Brown: I think we’re ready to go. The only way to get there is by playing games. We’ll have to be quick learners this year. There’s not a lot of time to get comfortable. What goes a long way is that we’ve got all 20 guys coming back from last season, so hopefully that’ll help with the process.
MH: How does your workout routine and nutrition regimen change once you start playing?
Brown: During the offseason it’s quite easy to stay on top of things, nutritionally. You can plan ahead. You’re on a set schedule every day. It’s more difficult once we start playing. The workouts are generally after games—I keep them short, maybe 3 or 4 exercises, 2 sets each, 10 reps, to help maintain and flush out the legs. Eating well is hard with travel. A lot of times we’ll play in Colorado, get right on the plane to fly to Detroit and not get in until 2 AM. You just have to grab whatever you can at the rink. You try and eat as well as you can, but with the demands on your schedule, there’s a lot of times where you just do what you have to do. The teams do a good job of taking care of us, but eating as cleanly as possible is still one of the biggest challenges. (Check out how Blackhawks star Patrick Sharp kept in shape during the lockout.)
MH: What do you think the biggest challenge will be of playing in a shortened season?
Brown: For the team and individually, it’s staying healthy. I feel good after playing for 2 months, but lots of guys haven’t played since June 11. Then you’re looking at a team that missed the playoffs last year and some of those guys haven’t played since April. That’s a long time to go. Depending on your role—whether it’s 5 minutes or 25 minutes a night, jumping right in can be a shock to the system, and that’s when injuries happen. These 5 or 6 days we have in training camp will be very important.
MH: Lots of guys are talking up their fantasy leagues right now. Have you or any of your teammates ever tried it during the season?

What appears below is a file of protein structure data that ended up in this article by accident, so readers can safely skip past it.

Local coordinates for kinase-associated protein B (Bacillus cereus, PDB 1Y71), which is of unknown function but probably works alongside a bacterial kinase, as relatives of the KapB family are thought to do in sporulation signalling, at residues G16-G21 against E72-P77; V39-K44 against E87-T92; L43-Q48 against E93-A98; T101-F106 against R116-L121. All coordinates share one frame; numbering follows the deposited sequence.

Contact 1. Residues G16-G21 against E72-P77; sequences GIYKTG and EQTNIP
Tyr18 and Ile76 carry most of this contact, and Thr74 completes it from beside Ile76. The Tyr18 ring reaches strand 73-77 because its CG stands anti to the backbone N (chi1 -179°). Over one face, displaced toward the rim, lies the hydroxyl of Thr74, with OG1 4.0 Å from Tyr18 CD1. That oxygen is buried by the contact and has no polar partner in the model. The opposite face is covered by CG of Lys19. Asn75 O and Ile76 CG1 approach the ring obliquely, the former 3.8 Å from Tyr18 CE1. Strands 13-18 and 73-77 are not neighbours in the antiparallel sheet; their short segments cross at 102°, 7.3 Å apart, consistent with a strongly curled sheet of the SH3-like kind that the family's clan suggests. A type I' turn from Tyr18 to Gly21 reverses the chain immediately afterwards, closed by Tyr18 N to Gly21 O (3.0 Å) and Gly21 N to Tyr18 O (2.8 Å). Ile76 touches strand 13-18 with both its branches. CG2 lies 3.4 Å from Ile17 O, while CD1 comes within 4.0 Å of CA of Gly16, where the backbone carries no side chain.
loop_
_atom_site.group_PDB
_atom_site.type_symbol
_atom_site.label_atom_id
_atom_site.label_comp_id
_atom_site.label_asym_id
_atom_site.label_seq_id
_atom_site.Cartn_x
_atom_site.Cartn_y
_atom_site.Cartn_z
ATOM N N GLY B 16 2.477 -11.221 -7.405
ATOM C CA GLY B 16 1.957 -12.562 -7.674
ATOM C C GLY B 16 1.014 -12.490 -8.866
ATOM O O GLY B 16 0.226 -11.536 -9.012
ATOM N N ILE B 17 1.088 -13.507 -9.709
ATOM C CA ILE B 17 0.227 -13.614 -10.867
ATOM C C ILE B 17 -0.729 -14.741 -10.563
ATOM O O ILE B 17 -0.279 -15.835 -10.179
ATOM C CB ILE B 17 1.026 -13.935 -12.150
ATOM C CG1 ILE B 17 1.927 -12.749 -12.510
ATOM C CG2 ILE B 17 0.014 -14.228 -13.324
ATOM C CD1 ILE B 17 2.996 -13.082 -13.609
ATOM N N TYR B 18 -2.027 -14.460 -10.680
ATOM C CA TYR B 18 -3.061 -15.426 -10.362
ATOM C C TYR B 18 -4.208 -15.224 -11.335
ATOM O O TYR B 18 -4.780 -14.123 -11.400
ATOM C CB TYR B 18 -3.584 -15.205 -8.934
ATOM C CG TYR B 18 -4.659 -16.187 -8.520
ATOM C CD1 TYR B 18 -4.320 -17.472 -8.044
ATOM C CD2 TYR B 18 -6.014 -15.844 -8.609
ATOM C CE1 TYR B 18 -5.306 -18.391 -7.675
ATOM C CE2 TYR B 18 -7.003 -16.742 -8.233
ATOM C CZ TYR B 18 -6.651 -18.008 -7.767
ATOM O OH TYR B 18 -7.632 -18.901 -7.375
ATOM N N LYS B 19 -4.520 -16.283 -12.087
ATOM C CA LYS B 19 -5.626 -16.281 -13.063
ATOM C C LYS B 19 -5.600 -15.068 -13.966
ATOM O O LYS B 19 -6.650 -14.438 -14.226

Brown: Nah, we don’t do that, but we did have a fantasy football league going for a while.
MH: Humor us anyway. If you were in a draft and had to pick a forward besides Ovechkin and Crosby, who would it be?
Brown: Probably Claude Giroux. He’s a young guy, he’s still learning how to play the game, but the offensive side is there. And he had sort of a coming out party in the playoffs last season when he did really well playing against Sidney Crosby. (Click here to read the Men’s Health interview with Glaude Giroux.)
MH: Last season, you captained the Kings to a Stanley Cup championship. What was your most memorable day celebrating with the Cup?
Brown: Just taking it to my hometown in New York. That’s what everyone remembers. You get one day with the Cup, and I brought it around my hometown and shared it with my friends and family, which was really special. The night we won it was even more special—just being with those guys. We battled through a lot together, and we got to celebrate that.
MH: How confident do you feel about a repeat?
Brown: Well, with the shortened season, you have to be ready to go right away. We’re fortunate that we have the whole team coming back, and I don’t know if that’s happened since the cap was implemented. There’s already a familiarity there in training camp—we don’t have any new players to implement into the system. It’s literally all 20 guys we battled with last year, and I think that’ll go a long way.